L’Acerbo No. 1


The favourable notice taken of my Essay in the last Attic number, has induced me to submit to the Attic Audience part of a series of Essays which amused a few of the leisure evenings of Positive House. In composing them I received considerable assistance from my fellow students, and it is at their suggestion that I now venture to communicate them to you.

I am Sir
Your most obedient

Philemon Beauclerc

L’Acerbo No. 1

Can the gay beings accustomed to bask in the beams of Apollo, can the damsels whose brilliant eyes have sought fresh lustre from electricity, sacrifice a few of their lively moments to the lucubrations of a man of sorrows. An unhappy wanderer, crossed in every prospect of his youth, robbed of every object dear to awakening fancy or early affections? Yet dread not here to find the unhallowed gloom of misanthropy. No! That power which created and preserves us, chastens us but in mercy, and when it sees the youthful mind too fondly ardent in its hopes, too confident in itself and others, by the loss of those we love reminds us we are mortal, and unveils to us their errors that we may learn to see and correct our own. Dear lost companions of my happier days! Friends with whom I hoped to have shared my noon of life, and softened the rigours of declining age! How do I blush when I think for what trivial faults I have condemned you! Faults now slight compared with those my own memory retraces! What trifles have I suffered to embitter the enjoyment of days whose return I would buy with half my existence. Yet let me hope the bitter cup has not been drunk in vain, that by experience I have purchased equanimity, and that cheerful submission which teaches us rather to rejoice at the blessings bestowed or the misery spared, than to repine at the loss of good which is unattainable.

Let not then even the giddy and volatile fear to peruse my papers. I would not rob them of their smiles. I would rather lead them to reflections that may render those smiles permanent. I may perhaps sometimes check the loud laugh of animal spirits, but I hope never to throw a shade over “the calm sunshine of a cloudless breast”. I would rather hope that those who come to me their hearts swelling with sorrow may quit me with the tranquil smile of serenity.

I have not prescribed to myself any peculiar path, sometimes my attention may be diverted by those evanescent flowers that spring beneath my feet, and frequently, I hope, those who have been enticed to follow me up a rugged hill, may find, as on the Mountains of Abyssinia, a green and fruitful region to reward their labour. I shall not prize the fading flower above the fruit it ought to lead to, but where it blossoms I will not seek the thorn, and should any of my fellow-labourers be inclined to interweave their gayer buds with mine I shall not reject their offering.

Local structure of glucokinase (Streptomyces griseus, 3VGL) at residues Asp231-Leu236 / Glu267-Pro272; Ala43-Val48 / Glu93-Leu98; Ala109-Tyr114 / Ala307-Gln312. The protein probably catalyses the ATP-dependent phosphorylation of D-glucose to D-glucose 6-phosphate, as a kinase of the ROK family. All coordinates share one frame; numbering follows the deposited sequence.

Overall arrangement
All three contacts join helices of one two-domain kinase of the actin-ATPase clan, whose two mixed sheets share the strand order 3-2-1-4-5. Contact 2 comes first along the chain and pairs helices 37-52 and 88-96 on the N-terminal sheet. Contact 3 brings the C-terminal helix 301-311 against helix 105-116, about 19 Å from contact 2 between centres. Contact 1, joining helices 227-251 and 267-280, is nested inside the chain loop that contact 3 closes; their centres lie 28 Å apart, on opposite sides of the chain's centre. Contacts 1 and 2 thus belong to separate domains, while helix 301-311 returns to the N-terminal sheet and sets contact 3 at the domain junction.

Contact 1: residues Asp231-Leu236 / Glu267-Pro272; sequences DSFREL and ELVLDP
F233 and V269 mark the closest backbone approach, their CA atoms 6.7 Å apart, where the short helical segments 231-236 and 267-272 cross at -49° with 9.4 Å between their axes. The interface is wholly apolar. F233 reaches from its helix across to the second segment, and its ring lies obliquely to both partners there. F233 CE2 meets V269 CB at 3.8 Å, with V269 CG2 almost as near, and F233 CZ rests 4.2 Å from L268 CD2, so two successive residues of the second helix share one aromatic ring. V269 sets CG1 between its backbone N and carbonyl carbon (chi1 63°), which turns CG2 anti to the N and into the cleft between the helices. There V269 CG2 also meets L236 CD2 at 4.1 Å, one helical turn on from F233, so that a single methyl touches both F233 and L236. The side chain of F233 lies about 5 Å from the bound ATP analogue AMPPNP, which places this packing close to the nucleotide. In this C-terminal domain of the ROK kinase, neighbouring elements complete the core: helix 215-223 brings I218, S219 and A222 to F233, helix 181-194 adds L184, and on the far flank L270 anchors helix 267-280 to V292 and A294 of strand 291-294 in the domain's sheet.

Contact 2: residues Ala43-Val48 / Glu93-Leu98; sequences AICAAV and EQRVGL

From what I have said, it is evident that mine will be a miscellaneous paper and that the name I have adopted is not inappropriate. The title of “L’Acerbo” was first applied by Cecco d’Ascoli, the contemporary and enemy of Dante, to a poem in five books, a collection of all the sciences of his time. Astronomy, Philosophy, Religion. M. Ginguené has conjectured that it ought rather to be spelled “L’Acervo” the heap. This work is less remarkable for its own merit than for the lamentable fate of the author who was burned alive at Florence, as a sorcerer, in 1327, at the age of seventy, after having been for many years professor of judicial astrology in the University of Bologna. Like him, I shall make Science one of my objects. In this institution and in a circle like this it would be difficult to avoid it, but it will by no means exclusively employ my attention and it will be exhibited rather in the garb of reflection, than the formal vest of technical propriety. The instructions of Electromagus have made my readers familiar with the important facts of modern discovery, and far be it from my wish to rival him in a theme he has so ably handled. But the ideas which suggested themselves to my mind, while listening to his discourses have induced me to think that there was yet another point of view in which Science might be rendered interesting; that the union of Literature and Reflection, might soften the rigid air which has rendered her repulsive to many, and without diminishing her dignity, might make her more generally attractive.

Should I succeed in my endeavours on this subject, or on others to which my attention may be directed, and should the assistance I am promised in my lighter papers, at all equal my expectations, I trust that these essays may deserve the approbation of the students of Positive House, possibly be thought not unworthy the notice of the Attic Society.